Nicaragua itself has limited industrial capabilities in terms of construction and supplies. Though the HKND Group has indicated that Chinese state-owned enterprises specializing in construction, such as XCMG Group and Gezhouba Group, plan to participate in the project, the exact degree of Chinese investment has not yet been solidified. Russia has also expressed an interest in providing technical equipment and possibly investing in the project, though once again no set figure has been announced. Additionally, a conglomerate of Dutch businessmen is reportedly interested in the project, but nothing concrete has been discussed or agreed upon. There is scant indication that any of these potential sources of funding have been confirmed or delivered to the project, although Wang Jing, the chairman of HKND said in interviews that agreements have been reached. This lack of detail brings the estimated December start date further into question.
One of the main objection groups to the project argue that the canal poses a threat to Lake Nicaragua, a primary source of drinking water in the region. The possibility of the lake's contamination due to a shipping accident or saltwater intrusion once the lake is connected to the ocean remains a significant concern. Additionally, the canal's location within an active volcanic and seismic zone could impact the technical feasibility of the project, particularly the dam. The environmental impact of the extensive dredging operations is also a concern. The feasibility studies' findings will be crucial for assessing the environmental damage the canal could cause and the geographical difficulties it might encounter.
The construction of the canal will likely displace rural populations and could lead to the expropriation of privately owned land without compensation. There is no evidence that Nicaragua or the HKND Group have designated any funds for compensating those whose homes or property lie on the proposed canal route, although in recent reports on the protests the Nicaraguan Grand Interoceanic Canal Authority claimed that fair compensation would be awarded. Initial signs of resistance to the canal project can already be seen; peaceful protests in recent weeks have shown the public's resistance to Chinese surveyors in the area. Popular complaints have focused on the government's lack of communication with the public and continuing demands that property rights be recognized. These protests will likely continue if any additional progress is made toward beginning construction — especially if the property rights issue is not resolved — and could lead to rising social unrest and even violence.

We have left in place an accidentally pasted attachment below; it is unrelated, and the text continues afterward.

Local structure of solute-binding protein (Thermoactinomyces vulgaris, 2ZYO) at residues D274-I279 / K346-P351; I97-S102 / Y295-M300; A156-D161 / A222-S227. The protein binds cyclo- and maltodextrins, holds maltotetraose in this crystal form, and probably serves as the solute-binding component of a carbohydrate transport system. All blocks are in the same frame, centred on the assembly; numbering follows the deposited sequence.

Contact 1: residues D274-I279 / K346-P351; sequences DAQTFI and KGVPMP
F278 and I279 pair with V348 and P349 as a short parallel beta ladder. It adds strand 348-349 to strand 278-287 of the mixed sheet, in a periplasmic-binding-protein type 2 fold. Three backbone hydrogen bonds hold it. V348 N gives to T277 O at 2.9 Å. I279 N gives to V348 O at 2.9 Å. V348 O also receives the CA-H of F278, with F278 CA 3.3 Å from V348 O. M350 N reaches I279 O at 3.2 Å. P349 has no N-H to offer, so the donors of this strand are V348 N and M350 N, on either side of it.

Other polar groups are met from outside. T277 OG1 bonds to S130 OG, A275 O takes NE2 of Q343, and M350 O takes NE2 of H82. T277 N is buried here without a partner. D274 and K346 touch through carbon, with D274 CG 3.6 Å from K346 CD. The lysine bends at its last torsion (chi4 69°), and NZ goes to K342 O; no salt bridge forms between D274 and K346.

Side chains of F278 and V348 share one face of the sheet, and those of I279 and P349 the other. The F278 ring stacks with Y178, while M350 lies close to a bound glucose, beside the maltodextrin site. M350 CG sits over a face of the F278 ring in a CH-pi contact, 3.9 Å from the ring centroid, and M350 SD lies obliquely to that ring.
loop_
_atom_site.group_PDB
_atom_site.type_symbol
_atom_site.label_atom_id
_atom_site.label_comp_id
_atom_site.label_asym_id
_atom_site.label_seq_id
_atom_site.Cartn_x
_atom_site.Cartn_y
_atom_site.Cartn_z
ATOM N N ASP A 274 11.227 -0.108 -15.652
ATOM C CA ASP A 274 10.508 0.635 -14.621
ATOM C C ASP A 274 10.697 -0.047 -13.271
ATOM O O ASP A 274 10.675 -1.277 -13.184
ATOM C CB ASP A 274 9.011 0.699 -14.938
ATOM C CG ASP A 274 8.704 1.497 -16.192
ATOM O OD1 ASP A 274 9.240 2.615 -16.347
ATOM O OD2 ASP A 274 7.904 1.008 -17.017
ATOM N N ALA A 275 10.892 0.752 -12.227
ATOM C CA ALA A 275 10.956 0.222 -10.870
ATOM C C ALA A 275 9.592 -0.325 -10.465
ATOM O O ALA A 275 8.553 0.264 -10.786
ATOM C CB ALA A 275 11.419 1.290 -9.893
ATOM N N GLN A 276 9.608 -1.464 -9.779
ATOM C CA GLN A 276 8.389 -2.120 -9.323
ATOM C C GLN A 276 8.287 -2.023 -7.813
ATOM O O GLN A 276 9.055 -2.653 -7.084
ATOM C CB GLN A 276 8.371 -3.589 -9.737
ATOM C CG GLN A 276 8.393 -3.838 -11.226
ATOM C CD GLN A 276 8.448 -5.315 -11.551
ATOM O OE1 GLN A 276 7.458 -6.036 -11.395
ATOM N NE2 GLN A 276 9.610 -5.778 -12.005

The government of Nicaraguan President Daniel Ortega fully supports the Grand Canal project. Ortega maintains a fairly high level of support from the population, and the political opposition has little room to stand in his way. This power dynamic should, in theory, make it easier to at least push the canal project through its initial stages, assuming adequate funding materializes. However, continued unrest could limit Ortega's ability to unilaterally support the canal over time, especially if it threatens his popularity among Nicaraguans.
Even if the Grand Canal is eventually completed, the question of its long-term economic feasibility remains. The Nicaraguan canal would be competing with the Panama Canal, the Suez Canal and North American land bridges in the United States and Mexico for trade and traffic between Asia and the east coast of the United States.
The Panama Canal is the most direct competitor of the Nicaraguan canal, given its geographic proximity. If constructed as planned, Nicaragua's Grand Canal will be able to accommodate larger ships than the Panama Canal, which would allow container ships to potentially better take advantage of economies of scale and provide a shorter route for bulk ships traveling between North America's eastern coast and Asia. Competition with these alternative routes, including the Suez Canal or sailing around the Cape of Good Hope, however, will depend on a variety of factors beyond distance that impact the total shipping costs, such as tolls and fees, required timeliness of delivery, fuel costs and ship size. The Nicaraguan Canal has the potential to compete with alternative routes but will also face the disadvantage of not already being an established route like its competitors.